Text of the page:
Former captain Ricky Ponting gave a ringing endorsement of Australian cricket's new selection and squad policies on Monday, saying it should have happened a decade ago.
Ponting, lining up for his 157th Test against New Zealand at Brisbane's Gabba Ground on Thursday, was enthusiastic in his support for his successor Michael Clarke and new coach Mickey Arthur being selectors in a major revamp.
New selection chief John Inverarity has signalled a change in youth and rotation Test team policies, while Cricket Australia has appointed former rugby administrator Pat Howard as its high-performance manager.
Ponting, 36, under pressure to hold his place in Australia's batting top order, said cricket was taking a more professional track under the new regime.
"I think it's terrific. I think it's the way the game should have gone a long, long time ago," Ponting told reporters. "I think the way things have turned out at the moment is what (former coach) John Buchanan was asking for 10 years ago."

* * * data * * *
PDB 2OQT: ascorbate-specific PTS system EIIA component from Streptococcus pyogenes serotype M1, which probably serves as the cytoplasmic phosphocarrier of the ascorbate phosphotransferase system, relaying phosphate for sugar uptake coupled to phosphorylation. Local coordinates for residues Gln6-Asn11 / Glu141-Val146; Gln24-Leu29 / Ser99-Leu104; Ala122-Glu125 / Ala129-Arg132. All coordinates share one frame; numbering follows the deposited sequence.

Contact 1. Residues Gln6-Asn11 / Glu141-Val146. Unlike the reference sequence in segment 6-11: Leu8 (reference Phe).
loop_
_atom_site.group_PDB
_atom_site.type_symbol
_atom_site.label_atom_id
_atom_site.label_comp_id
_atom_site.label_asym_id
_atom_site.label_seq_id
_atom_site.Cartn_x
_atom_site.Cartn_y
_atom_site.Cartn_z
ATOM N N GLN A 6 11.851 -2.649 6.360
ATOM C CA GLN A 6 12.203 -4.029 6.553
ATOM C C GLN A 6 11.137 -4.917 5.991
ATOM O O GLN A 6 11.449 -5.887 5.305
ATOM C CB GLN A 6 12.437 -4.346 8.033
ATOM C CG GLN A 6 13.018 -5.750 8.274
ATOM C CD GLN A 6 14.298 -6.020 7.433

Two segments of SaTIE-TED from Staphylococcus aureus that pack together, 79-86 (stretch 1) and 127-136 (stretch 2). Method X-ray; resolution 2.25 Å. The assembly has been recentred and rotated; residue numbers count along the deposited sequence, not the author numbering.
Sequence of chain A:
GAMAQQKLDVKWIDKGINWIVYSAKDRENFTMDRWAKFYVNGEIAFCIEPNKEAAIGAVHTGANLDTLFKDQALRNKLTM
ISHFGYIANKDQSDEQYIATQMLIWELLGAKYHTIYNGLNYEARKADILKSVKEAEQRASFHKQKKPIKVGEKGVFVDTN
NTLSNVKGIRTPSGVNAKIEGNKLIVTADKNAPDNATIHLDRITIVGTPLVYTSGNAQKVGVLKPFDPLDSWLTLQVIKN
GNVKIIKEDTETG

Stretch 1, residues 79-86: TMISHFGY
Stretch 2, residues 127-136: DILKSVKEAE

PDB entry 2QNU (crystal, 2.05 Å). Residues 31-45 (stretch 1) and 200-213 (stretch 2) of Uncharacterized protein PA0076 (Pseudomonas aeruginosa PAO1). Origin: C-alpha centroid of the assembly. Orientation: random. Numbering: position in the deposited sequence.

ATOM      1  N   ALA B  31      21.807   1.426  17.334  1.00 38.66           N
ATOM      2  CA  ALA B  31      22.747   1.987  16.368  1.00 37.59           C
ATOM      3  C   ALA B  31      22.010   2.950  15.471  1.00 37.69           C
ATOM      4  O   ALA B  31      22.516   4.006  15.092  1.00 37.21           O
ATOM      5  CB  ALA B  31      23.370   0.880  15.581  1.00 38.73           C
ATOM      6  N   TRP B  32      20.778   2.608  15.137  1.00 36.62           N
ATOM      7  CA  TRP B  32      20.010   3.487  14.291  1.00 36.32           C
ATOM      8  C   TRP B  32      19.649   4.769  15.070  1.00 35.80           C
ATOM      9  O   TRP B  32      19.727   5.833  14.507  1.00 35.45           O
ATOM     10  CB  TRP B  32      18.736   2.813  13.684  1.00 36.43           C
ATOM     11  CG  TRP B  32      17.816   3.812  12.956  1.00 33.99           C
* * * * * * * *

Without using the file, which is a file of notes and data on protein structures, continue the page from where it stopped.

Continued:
"It's a much more professional approach.
"We've got quality people in and around the team and I think, even already now, we're starting to see just a slightly different feel and a few different results as a result of that," he said. "I think Australian cricket is definitely on the right track."
Ponting revealed during Australia's tour to Sri Lanka two months ago that he had wanted to become a selector when he replaced former skipper Steve Waugh in 2004.
He felt Clarke was in a better position as a selector as he would have more control of the team to go along with the amount of responsibility that captaincy brings.
"It was pretty hard to be accountable for everything that happens but that's the way it was right through my time," he said. "I think it's a really good decision to go that way to make the captain and the coach both selectors."
Ponting, who has scored 12,557 Test runs at 52.54, said he no thoughts of retirement, even with the second and final Test against New Zealand being staged in Hobart where his cricket career started.
"I honestly have not thought about retirement," he said. "I can't afford to think about it and when that time is going to be.
"I'm a proud person as well and I want to make sure that I'm giving myself every chance to be a match-winning cricketer for Australia."